|From:||Tom Lane <tgl(at)sss(dot)pgh(dot)pa(dot)us>|
|To:||Greg Stark <stark(at)mit(dot)edu>|
|Cc:||Peter Geoghegan <pg(at)bowt(dot)ie>, Noah Misch <noah(at)leadboat(dot)com>, Robert Haas <robertmhaas(at)gmail(dot)com>, Thomas Munro <thomas(dot)munro(at)gmail(dot)com>, Andres Freund <andres(at)anarazel(dot)de>, "pgsql-hackers(at)postgresql(dot)org" <pgsql-hackers(at)postgresql(dot)org>, Kevin Grittner <kgrittn(at)gmail(dot)com>|
|Subject:||Re: snapshot too old issues, first around wraparound and then more.|
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Greg Stark <stark(at)mit(dot)edu> writes:
> Fwiw I too think the basic idea of the feature is actually awesome.
> There are tons of use cases where you might have one long-lived
> transaction working on a dedicated table (or even a schema) that will
> never look at the rapidly mutating tables in another schema and never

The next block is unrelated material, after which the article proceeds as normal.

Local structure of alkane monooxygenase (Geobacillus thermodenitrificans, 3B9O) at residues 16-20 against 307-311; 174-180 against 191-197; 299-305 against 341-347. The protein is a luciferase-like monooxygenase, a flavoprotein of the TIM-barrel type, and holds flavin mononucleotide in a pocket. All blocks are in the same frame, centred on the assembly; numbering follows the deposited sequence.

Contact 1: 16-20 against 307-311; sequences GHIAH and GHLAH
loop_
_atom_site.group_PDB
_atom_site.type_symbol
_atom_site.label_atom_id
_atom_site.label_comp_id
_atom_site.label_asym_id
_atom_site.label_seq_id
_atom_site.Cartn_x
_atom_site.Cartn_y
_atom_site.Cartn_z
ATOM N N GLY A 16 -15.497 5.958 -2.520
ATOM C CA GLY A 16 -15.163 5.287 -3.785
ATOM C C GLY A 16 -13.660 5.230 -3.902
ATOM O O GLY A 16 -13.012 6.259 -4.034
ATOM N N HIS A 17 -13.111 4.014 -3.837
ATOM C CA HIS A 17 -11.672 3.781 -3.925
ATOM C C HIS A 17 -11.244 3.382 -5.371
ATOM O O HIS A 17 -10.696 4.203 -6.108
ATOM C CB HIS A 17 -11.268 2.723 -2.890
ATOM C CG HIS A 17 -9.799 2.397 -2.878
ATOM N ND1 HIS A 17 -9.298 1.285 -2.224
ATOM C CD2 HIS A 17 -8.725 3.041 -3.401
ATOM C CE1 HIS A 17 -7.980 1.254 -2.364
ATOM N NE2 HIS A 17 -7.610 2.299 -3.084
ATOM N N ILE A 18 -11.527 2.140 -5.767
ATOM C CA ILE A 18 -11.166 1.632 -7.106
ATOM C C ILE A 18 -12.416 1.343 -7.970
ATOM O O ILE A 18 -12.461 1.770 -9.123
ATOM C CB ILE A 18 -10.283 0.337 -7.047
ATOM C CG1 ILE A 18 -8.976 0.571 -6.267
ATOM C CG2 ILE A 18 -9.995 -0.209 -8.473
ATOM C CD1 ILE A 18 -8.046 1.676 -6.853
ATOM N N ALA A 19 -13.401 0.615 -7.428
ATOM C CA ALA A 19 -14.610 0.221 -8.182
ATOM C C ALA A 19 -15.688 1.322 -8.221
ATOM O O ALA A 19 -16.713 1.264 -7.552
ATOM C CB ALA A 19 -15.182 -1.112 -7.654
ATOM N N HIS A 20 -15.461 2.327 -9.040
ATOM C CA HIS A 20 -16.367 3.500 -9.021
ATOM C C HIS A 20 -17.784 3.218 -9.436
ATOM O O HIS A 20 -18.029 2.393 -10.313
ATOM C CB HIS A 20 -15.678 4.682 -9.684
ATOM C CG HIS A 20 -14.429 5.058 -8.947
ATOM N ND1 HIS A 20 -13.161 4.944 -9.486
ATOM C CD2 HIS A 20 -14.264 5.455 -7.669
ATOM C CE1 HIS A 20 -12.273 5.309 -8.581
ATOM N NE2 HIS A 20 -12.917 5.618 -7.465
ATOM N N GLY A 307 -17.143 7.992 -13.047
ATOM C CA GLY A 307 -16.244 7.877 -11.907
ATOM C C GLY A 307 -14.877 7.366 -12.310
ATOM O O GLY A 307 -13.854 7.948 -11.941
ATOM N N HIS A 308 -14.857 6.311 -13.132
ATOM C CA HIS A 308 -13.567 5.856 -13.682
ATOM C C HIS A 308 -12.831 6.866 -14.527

> trigger the error even though those tables have been vacuumed many
> times over during its run-time.
I agree that's a great use-case. I don't like this implementation though.
I think if you want to set things up like that, you should draw a line
between the tables it's okay for the long transaction to touch and those
it isn't, and then any access to the latter should predictably draw an
error. I really do not like the idea that it might work anyway, because
then if you accidentally break the rule, you have an application that just
fails randomly ... probably only on the days when the boss wants that
report *now* not later.
regards, tom lane
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